On February 12, 2009, Luz Maria Frias stepped into the Directors position of the newly merged Human Rights and Equal Opportunity (HREEO) Department. On April 20, 2010 Frias delivered the Progress Report to the broad overall satisfaction of attendees to the public meeting. “I am extremely proud of the work that our employees have accomplished this past year. You’ll see that our approach has been to think creatively about addressing institutional barriers. As a result, there have been numerous staff-driven measures that have led to systemic change, ultimately benefiting our constituents in unprecedented ways,” said Frias.
First Ward Councilmember Melvin Carter III, said “change wouldn’t be possible without the groundswell of community support.” Carter said that many of the solutions and achievements were derived from a spirit of inclusion and community support. Applauding the Department’s commitment to transparency, St. Paul Deputy Mayor Anne Mulholland every department in the city should strive to imitate the department’s policies, practices and successes.
The report highlighted many ways the more inclusive and transparent HREEO model is working to benefit the community.
More accountability, better communication, and smarter use of resources are the central elements to the HREEO mission. More accountability represented the largest list of successful efforts. The report highlighted the founding of the EMS Academy to attract and train women and applicants of color for the St. Paul Firefighter exam. EMS professionals nationwide are predominantly white, and there are many barriers to prevent low-income city residents from becoming an EMT. The inaugural Fall Academy class enrolled 50 students of color, and graduated 21 students of color. All 21 students are now gainfully employed as EMT’s. “The program has had an incredible impact on the community, and we will now seek to expand outreach to include Native American youth,” the report said. Some of the Academy’s inaugural graduates were present wearing their handsomely adorned uniforms.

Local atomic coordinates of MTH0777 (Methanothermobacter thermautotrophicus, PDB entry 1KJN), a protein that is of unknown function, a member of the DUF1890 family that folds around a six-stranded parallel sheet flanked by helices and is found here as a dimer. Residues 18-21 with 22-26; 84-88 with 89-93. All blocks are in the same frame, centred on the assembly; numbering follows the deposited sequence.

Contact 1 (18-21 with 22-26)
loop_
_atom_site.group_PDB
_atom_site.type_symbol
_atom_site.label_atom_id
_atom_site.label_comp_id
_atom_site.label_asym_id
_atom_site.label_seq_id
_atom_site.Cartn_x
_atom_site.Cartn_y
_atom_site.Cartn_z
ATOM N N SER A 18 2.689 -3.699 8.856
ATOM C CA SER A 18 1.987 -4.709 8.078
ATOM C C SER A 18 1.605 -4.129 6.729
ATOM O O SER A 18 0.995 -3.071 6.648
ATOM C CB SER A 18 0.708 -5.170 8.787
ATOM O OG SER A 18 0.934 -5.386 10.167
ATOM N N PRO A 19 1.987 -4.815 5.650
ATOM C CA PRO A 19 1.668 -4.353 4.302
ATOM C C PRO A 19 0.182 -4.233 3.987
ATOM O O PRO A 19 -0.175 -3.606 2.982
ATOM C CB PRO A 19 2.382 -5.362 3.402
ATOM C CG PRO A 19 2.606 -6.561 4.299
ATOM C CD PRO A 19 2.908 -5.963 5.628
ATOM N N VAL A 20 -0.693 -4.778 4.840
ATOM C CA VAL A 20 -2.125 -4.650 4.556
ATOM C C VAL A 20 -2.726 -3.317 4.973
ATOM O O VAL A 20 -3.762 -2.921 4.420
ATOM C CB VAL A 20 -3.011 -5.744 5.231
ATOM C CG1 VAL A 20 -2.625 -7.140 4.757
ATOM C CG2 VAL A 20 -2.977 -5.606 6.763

Of particular interest to the small business community were the achievements made by the Central Certification Process (CERT) and the re-alignment of the Minority Business Development and Retention (MBDR) process for grant selection. The CERT program, which had previous backlogs of up to 6-8months, is now able to boast a backlog of under 30 days for certification response. This was done through the incorporation of hired interns and consultants. For the MBDR, Frias lauded the work of Angela Burkhalter, Communications Administrator/MBDR/Census (HREEO) Department, and business outreach forums held on KFAI with Insight News Editor in Chief Al McFarlane, as reasons for the strengthening of programs and communication of the restructured grant process.
Regarding better communication, the 2010 Census Team has performed remarkably to in confirming Census participation. “As of today, we have surpassed the 200 level of participation of 74%, but will push further to meet our goal of 80% which would place our district amongst the highest performing in the country,” said Frias.
The restructuring of the Human Rights Investigation Process has been of high concern to the Twin Cities community. The Human Rights website has been redesigned to include more information regarding the investigation process and protections afforded by law. To date the transition appears to be successful in that equivalent levels of properly serviced cases have been achieved in comparison to pre-restructuring operations.
Overall HREEO communications have been improved through the addition of a 1400 recipient newsletter to update contractors, unions, and community member of new initiatives and accomplishments. Shared information and practices have allowed for smarter use of resources, and the creation of a Best Practices Officer will allow for a streamlined collection of efficient operations.